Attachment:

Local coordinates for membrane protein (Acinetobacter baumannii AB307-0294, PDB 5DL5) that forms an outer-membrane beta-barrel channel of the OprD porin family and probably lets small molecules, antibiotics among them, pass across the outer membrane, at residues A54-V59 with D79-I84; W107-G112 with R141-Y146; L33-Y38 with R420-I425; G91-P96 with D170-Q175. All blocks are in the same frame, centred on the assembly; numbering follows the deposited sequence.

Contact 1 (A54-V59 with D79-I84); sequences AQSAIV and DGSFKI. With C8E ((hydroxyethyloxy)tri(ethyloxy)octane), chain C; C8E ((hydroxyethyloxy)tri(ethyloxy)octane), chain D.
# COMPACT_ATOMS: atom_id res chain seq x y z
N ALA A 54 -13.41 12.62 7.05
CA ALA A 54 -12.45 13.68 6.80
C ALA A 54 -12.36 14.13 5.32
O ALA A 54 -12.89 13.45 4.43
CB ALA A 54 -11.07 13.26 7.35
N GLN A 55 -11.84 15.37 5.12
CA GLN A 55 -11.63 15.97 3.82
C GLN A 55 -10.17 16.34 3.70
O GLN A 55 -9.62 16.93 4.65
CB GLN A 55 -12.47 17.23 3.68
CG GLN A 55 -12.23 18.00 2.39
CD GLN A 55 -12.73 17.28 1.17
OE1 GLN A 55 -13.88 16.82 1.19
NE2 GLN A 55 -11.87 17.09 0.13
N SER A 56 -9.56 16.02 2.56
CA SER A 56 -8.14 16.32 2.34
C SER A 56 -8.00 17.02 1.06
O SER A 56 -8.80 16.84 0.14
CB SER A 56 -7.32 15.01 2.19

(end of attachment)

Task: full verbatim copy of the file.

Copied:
Local coordinates for membrane protein (Acinetobacter baumannii AB307-0294, PDB 5DL5) that forms an outer-membrane beta-barrel channel of the OprD porin family and probably lets small molecules, antibiotics among them, pass across the outer membrane, at residues A54-V59 with D79-I84; W107-G112 with R141-Y146; L33-Y38 with R420-I425; G91-P96 with D170-Q175. All blocks are in the same frame, centred on the assembly; numbering follows the deposited sequence.

Contact 1 (A54-V59 with D79-I84); sequences AQSAIV and DGSFKI. With C8E ((hydroxyethyloxy)tri(ethyloxy)octane), chain C; C8E ((hydroxyethyloxy)tri(ethyloxy)octane), chain D.
# COMPACT_ATOMS: atom_id res chain seq x y z
N ALA A 54 -13.41 12.62 7.05
CA ALA A 54 -12.45 13.68 6.80
C ALA A 54 -12.36 14.13 5.32
O ALA A 54 -12.89 13.45 4.43
CB ALA A 54 -11.07 13.26 7.35
N GLN A 55 -11.84 15.37 5.12
CA GLN A 55 -11.63 15.97 3.82
C GLN A 55 -10.17 16.34 3.70
O GLN A 55 -9.62 16.93 4.65
CB GLN A 55 -12.47 17.23 3.68
CG GLN A 55 -12.23 18.00 2.39
CD GLN A 55 -12.73 17.28 1.17
OE1 GLN A 55 -13.88 16.82 1.19
NE2 GLN A 55 -11.87 17.09 0.13
N SER A 56 -9.56 16.02 2.56
CA SER A 56 -8.14 16.32 2.34
C SER A 56 -8.00 17.02 1.06
O SER A 56 -8.80 16.84 0.14
CB SER A 56 -7.32 15.01 2.19